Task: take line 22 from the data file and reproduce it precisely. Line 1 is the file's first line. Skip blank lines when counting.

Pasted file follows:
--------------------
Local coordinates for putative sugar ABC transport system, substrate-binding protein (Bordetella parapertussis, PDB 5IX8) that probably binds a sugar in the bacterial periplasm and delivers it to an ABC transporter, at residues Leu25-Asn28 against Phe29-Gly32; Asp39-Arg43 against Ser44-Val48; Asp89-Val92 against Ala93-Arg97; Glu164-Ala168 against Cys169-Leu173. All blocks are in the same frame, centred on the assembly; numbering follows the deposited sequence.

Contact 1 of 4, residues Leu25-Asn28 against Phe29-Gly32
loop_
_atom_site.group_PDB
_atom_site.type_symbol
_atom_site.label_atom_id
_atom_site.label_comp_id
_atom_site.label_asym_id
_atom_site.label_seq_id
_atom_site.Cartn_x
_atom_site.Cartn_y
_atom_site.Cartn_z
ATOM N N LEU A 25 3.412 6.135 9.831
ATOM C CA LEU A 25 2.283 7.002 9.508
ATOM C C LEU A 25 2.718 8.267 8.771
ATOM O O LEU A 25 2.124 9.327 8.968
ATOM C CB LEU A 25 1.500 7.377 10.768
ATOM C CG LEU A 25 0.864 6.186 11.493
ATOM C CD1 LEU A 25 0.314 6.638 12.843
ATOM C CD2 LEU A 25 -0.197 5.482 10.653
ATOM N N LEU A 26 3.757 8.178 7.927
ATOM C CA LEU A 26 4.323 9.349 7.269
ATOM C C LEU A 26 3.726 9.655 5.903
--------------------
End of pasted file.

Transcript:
ATOM C CA LEU A 26 4.323 9.349 7.269